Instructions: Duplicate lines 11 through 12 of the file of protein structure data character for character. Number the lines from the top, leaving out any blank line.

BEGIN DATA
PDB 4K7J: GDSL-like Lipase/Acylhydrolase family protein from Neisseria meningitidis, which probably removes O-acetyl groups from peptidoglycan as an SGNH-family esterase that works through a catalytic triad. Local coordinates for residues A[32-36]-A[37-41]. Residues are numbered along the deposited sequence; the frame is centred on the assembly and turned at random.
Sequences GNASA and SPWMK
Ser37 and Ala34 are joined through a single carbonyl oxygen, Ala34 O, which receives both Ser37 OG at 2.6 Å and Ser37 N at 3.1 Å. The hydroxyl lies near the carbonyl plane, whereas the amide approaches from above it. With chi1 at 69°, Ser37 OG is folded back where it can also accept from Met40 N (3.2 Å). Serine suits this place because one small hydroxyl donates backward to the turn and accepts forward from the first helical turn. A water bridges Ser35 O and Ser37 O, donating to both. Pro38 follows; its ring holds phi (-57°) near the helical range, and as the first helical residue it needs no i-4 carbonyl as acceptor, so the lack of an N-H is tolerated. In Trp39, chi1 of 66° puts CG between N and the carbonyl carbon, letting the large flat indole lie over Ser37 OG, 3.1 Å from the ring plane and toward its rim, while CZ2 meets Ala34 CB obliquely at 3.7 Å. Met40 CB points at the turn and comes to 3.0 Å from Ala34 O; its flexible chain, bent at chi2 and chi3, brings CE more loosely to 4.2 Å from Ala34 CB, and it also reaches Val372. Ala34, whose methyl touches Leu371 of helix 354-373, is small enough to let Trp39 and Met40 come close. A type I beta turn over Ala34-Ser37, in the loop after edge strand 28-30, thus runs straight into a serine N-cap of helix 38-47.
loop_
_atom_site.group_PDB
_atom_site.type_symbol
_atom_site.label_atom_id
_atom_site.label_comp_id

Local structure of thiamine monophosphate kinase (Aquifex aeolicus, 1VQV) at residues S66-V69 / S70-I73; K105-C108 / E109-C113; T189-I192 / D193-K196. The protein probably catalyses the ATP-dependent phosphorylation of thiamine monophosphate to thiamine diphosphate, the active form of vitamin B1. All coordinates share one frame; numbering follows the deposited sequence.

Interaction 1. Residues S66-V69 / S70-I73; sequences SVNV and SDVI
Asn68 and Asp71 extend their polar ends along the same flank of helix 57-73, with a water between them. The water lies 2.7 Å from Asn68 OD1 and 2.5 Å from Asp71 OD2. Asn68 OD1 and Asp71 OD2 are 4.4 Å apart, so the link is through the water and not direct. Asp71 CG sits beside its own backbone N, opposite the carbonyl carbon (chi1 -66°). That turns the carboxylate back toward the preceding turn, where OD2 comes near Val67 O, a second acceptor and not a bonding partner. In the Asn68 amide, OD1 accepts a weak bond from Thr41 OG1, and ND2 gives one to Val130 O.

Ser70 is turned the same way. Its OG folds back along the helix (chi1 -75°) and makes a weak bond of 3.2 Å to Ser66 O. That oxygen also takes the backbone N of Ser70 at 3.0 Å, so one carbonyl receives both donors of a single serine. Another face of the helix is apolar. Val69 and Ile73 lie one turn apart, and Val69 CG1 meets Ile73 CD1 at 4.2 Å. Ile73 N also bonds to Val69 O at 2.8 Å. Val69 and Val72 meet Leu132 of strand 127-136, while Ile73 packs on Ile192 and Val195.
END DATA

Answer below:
Asn68 and Asp71 extend their polar ends along the same flank of helix 57-73, with a water between them. The water lies 2.7 Å from Asn68 OD1 and 2.5 Å from Asp71 OD2. Asn68 OD1 and Asp71 OD2 are 4.4 Å apart, so the link is through the water and not direct. Asp71 CG sits beside its own backbone N, opposite the carbonyl carbon (chi1 -66°). That turns the carboxylate back toward the preceding turn, where OD2 comes near Val67 O, a second acceptor and not a bonding partner. In the Asn68 amide, OD1 accepts a weak bond from Thr41 OG1, and ND2 gives one to Val130 O.

Ser70 is turned the same way. Its OG folds back along the helix (chi1 -75°) and makes a weak bond of 3.2 Å to Ser66 O. That oxygen also takes the backbone N of Ser70 at 3.0 Å, so one carbonyl receives both donors of a single serine. Another face of the helix is apolar. Val69 and Ile73 lie one turn apart, and Val69 CG1 meets Ile73 CD1 at 4.2 Å. Ile73 N also bonds to Val69 O at 2.8 Å. Val69 and Val72 meet Leu132 of strand 127-136, while Ile73 packs on Ile192 and Val195.